In women undergoing in vitro fertilization treatment, pregnancy rates are much lower when women have an imbalance in their vaginal bacteria. Is it possible to correct this problem and increase the pregnancy rate of these women To find out, five Danish fertility clinics, in collaboration with Statens Serum Institute and Osel Inc., are now conducting a joint clinical research project to improve IVF outcomes by altering the vaginal bacteria.
High levels of two specific vaginal bacteria (Atopobium vaginae and Gardnerella vaginalis) serve as diagnostic markers of an abnormal vaginal microbiota that might cause impaired implantation and subsequent poor reproductive outcome.
A recent publication demonstrated that women with an abnormal vaginal microbiota and undergoing IVF had a significantly lower chance of becoming pregnant (9%) compared to women with a normal Lactobacillus-dominated vaginal microbiota (44%).
The results of that publication, a collaborative study between the Fertility Clinic, Regional Hospital Skive, Aarhus University, Denmark, Trianglen Fertility Clinic, Denmark and Statens Serum Institute, Denmark, was published in the International Journal, Human Reproduction, in 2016.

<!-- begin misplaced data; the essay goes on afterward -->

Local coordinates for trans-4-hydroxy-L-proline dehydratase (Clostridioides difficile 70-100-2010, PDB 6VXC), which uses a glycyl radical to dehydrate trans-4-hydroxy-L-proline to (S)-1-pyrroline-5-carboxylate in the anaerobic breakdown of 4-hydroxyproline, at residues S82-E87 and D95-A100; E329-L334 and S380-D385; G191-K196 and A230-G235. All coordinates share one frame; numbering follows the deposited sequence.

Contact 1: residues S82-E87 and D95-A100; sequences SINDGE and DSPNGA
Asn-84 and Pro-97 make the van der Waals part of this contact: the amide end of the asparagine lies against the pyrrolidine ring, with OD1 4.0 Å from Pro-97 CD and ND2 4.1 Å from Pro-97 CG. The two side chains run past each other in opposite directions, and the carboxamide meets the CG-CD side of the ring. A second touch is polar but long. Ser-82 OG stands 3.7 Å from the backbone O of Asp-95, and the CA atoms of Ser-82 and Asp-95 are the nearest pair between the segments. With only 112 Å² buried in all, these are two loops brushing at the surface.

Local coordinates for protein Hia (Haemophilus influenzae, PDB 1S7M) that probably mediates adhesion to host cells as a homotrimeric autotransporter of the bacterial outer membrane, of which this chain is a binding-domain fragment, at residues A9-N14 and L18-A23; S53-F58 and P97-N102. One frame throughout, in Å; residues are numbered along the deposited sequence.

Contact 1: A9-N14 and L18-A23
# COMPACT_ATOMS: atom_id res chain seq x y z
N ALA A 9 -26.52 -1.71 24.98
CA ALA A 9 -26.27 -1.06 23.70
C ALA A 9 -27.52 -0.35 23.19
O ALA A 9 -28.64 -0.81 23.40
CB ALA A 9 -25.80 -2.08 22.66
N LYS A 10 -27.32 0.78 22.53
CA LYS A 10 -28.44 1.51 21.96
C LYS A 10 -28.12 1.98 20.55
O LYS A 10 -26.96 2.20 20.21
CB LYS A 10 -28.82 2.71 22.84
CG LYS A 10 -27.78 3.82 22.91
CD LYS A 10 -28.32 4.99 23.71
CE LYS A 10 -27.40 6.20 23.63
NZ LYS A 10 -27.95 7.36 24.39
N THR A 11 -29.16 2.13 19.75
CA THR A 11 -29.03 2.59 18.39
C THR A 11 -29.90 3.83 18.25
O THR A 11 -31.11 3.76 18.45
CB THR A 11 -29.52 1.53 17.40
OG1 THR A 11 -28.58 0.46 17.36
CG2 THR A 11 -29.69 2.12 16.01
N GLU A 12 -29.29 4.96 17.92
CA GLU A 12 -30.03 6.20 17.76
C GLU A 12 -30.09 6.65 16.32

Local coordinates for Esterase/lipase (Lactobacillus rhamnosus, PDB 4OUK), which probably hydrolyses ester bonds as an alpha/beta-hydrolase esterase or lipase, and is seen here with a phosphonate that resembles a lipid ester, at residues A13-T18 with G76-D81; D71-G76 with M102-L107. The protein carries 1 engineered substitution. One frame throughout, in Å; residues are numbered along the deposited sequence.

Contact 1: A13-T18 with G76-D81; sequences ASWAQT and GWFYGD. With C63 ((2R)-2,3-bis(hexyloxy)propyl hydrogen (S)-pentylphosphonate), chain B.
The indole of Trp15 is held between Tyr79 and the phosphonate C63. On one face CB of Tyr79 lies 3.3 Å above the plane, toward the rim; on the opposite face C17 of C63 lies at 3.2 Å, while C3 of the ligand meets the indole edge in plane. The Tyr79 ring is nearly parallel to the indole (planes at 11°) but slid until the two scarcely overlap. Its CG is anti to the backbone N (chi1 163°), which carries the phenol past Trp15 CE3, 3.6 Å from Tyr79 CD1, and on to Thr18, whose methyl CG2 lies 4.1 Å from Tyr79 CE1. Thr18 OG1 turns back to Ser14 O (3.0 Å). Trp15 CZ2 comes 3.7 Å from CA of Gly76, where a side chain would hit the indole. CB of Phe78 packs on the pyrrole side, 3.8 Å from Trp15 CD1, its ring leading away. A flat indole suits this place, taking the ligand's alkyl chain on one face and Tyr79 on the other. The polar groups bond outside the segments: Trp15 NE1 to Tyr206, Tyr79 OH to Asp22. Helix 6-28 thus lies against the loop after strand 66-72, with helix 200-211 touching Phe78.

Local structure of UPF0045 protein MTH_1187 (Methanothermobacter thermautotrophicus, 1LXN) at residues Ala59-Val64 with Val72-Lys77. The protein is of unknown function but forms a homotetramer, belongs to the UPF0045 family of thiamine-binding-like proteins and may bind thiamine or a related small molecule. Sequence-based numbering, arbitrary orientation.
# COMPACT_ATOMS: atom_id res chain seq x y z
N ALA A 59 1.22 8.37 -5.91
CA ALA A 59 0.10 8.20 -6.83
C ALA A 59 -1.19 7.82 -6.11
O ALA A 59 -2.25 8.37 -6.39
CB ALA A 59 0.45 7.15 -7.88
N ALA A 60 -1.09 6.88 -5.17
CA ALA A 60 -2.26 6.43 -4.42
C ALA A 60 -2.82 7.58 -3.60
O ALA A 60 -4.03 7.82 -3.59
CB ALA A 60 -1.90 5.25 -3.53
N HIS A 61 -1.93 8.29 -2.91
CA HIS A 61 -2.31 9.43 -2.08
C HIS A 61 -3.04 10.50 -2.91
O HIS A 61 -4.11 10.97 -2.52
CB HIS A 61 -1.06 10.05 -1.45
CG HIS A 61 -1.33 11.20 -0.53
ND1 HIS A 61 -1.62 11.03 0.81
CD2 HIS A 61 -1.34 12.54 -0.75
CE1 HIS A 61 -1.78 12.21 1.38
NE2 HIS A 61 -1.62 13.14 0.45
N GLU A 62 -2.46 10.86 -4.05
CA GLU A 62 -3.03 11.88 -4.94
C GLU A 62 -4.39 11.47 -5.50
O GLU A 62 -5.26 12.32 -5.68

Approximately 20% of all women in fertility treatment have abnormal vaginal microbiota which can also reside in the upper reproductive tract, i.e. the uterus and the oviducts. Unfortunately, many of these women have no symptoms, so this problem goes unrecognized.
Taken together, these findings convinced the authors to design a study to investigate whether the chance of pregnancy can be improved in these women by identifying and treating abnormal vaginal microbiota prior to embryo transfer. The study is a joint clinical research project in collaboration with five Danish fertility clinics, Statens Serum Institute and Osel, Inc.
“Ultimately, our success criterion is quite simple, we aim to increase the “baby take-home rate” for women suffering from abnormal vaginal microbiota. Potentially, this study will have great implications for fertility treatment in general. The treatment of abnormal vaginal microbiota might even enable more women to conceive naturally”, says MD, PhD student Thor Haahr.